Located in Ramsey, Minnesota

Request a Bid/Service

Manufacturer Examining Beer In Brewery Rvhz4mj

Electrical safety is always a big deal. But when you own a brewery, many special conditions don’t exist in other businesses. That’s why an industrial electrician experienced in breweries is the only person you should have working on your electrical system.

Electrical Safety is a Primary Concern in Breweries for Three Big Reasons

  •         People
  •         Equipment
  •         Regulations

You Need to Protect People

Whether they are your employees, contractors, or customers, every person who sets foot on your property is your responsibility. You need to do everything in your power to make sure that your business is as safe as possible. Electrical safety is a massive part of that.

If someone gets injured in your brewery, costs associated with that injury could include:

  •         Medical treatment
  •         Physical therapy
  •         Mental therapy
  •         Lost wages
  •         Lost career
  •         The effect on their family

An Employee Injury has a Domino Effect

If an employee is injured badly enough, they may need a family member to care for them during their recovery. That means lost wages for the family member, as well.

Employees who don’t feel safe in their place of employment will look for somewhere else to work. In the brewery industry, this is a problem because you want continuity in your production to prevent irregularities in the product.

Electricity Damages human Cells

A GFCI will go off at 5 mA, but you will feel the shock between 2-10 mA! It is the current that causes the injury, not the actual voltage. And current passing through the body depends on the resistance. Most injuries occur at 1000 ohms for wet, intact skin, but they can happen with as little resistance as 500 ohms. Broken skin lowers your resistance—this includes contact dermatitis, which is common in the brewery industry.

The Statistics

  •         Every year an average of 4,000 workers in the U.S. sustain non-disabling electrical contact injuries.
  •         An average of 3,600 U.S. workers receive disabling electrical contact injuries each year.
  •         One worker dies every day in the workplace due to electrocution.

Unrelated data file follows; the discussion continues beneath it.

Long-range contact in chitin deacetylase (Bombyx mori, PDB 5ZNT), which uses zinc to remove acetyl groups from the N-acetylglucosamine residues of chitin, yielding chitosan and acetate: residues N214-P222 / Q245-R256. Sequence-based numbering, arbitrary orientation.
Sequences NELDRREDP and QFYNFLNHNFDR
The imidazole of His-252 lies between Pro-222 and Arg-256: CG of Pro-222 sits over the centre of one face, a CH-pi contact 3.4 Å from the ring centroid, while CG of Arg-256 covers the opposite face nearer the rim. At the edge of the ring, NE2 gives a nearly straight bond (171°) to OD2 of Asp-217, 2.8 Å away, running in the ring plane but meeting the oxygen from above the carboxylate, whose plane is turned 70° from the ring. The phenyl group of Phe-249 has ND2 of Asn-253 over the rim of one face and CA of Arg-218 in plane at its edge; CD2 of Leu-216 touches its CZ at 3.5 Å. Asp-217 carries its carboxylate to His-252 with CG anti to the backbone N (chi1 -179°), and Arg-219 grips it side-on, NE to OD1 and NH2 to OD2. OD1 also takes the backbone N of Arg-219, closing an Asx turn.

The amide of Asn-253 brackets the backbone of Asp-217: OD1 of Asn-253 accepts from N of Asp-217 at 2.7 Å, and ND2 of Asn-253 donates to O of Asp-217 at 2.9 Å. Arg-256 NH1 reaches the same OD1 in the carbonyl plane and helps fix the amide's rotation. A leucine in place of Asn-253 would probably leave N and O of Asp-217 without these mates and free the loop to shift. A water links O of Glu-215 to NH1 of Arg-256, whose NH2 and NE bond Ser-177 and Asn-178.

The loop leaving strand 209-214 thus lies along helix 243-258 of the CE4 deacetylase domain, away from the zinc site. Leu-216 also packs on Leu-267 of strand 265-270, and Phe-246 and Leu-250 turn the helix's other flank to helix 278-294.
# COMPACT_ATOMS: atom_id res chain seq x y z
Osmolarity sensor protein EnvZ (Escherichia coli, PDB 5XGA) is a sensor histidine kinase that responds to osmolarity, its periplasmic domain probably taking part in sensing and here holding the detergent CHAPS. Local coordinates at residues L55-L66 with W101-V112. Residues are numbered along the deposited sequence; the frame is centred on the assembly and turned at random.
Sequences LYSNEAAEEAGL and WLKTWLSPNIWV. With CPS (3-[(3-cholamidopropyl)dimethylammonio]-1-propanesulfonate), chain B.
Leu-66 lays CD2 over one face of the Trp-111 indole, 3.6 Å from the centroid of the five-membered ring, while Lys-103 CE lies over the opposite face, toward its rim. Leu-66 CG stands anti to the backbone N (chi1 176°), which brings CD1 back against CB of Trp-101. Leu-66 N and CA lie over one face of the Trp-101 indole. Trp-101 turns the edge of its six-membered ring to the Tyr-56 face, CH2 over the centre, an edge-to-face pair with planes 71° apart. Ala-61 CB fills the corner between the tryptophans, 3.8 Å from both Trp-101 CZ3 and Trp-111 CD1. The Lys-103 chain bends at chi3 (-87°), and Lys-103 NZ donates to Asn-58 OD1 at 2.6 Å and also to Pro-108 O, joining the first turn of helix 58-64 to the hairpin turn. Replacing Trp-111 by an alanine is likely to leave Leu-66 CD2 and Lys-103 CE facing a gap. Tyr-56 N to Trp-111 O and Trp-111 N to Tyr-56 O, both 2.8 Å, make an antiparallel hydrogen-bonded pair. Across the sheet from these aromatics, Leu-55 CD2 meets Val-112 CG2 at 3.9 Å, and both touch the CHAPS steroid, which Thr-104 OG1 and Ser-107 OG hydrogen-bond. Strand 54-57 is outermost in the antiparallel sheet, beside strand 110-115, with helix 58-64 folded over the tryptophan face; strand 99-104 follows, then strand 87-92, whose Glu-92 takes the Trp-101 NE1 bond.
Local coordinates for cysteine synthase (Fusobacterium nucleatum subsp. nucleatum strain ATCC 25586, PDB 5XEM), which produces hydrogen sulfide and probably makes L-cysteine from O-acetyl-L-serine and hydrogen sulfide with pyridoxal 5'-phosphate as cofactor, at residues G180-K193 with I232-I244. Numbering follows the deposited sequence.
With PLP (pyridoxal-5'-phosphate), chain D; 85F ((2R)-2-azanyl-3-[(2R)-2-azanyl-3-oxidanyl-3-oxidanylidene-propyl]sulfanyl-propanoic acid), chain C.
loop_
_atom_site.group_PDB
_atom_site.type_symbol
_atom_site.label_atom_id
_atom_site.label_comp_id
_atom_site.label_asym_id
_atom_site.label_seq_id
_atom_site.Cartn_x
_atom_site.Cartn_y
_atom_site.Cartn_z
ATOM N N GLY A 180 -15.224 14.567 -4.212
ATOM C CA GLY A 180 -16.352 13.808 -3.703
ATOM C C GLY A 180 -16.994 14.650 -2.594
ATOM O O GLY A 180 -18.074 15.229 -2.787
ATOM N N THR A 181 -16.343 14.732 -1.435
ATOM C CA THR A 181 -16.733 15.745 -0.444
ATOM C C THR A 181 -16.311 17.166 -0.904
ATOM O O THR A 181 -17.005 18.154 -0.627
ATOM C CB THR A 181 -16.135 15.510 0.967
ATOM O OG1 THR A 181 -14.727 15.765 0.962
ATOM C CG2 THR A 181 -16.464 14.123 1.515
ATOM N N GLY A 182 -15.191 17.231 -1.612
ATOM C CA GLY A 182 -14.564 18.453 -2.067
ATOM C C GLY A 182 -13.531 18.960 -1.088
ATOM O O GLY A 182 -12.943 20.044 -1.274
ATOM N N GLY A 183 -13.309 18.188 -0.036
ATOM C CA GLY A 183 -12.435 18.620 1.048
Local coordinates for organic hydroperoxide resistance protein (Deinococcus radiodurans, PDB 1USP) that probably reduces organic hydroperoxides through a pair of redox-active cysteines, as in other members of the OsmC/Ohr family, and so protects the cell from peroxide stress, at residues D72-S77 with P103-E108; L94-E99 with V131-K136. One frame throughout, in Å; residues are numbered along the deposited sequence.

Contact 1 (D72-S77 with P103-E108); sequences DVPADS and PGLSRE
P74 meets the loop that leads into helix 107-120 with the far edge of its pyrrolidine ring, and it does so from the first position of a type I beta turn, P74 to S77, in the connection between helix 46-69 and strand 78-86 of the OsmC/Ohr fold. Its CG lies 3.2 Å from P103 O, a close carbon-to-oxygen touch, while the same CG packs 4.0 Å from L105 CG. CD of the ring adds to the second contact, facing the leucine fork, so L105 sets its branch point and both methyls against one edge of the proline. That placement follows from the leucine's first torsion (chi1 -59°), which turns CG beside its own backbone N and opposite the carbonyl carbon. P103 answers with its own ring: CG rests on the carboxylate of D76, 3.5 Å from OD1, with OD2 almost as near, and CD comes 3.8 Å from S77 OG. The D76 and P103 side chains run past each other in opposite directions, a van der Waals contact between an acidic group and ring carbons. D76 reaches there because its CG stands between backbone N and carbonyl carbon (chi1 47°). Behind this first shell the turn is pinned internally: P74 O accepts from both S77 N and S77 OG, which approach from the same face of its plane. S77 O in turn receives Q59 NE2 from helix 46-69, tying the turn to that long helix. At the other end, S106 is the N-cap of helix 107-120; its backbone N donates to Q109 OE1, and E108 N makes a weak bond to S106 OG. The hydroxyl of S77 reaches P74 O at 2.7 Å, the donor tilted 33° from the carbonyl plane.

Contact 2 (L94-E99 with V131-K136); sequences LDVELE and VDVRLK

•         Electrocutions are the fourth leading cause of traumatic occupational death.
  •         Each year, over 2,000 workers go to burn centers with electrical burns.

Electricity is serious stuff! Arc flash is not a shock.

You Want to Minimize Damage to Equipment

When the voltage is high, the amperage is lower. It does no more work than a motor with lower voltage.

Advantages of lower voltage:

  •         Lower cost
  •         Smaller lines
  •         Less current in the circuit in the event of a problem

Damaged equipment means costs associated with repairs or replacement. It also results in lost production time, all of which adds up to less gross revenue than you anticipate—and need.

You Must Comply with Safety Regulation Standards

OSHA can lock your doors. If they see something is wrong, they can tell you that you must shut down until you remedy the problem. That’s going to end up costing you a lot of money in lost revenue, not to mention the lost wages it will cost your employees. You’ve worked hard to build your business, but non-compliance can easily dismantle it.

You are Responsible for the Safety of Contractors

Remember to follow the guidelines as an NFPA 70e Host and Contract Employer. These guidelines are there for everyone’s benefit. They are all based on good communication.

  •         The host employer must communicate any known hazards to the contractor as well as any information the contractor needs to assess. Provide electrical schematic drawings, information on questionable or faulty circuits, circuit voltage and amperage, and ensure that everything is appropriately identified and labeled.
  •         The contractor trains their employees on electrical safety and communicates any hazards that were identified by the host.
  •         Any new hazards found by the contractor must be reported to the host, and the meeting should be documented.

Hire the Right Electrician

Residential electricians don’t understand the same things that industrial electricians do. You should never hire a residential electrician to do electrical work in your brewery. Landmark Electric is experienced in the electrical needs of breweries. Contact us for your electrical needs!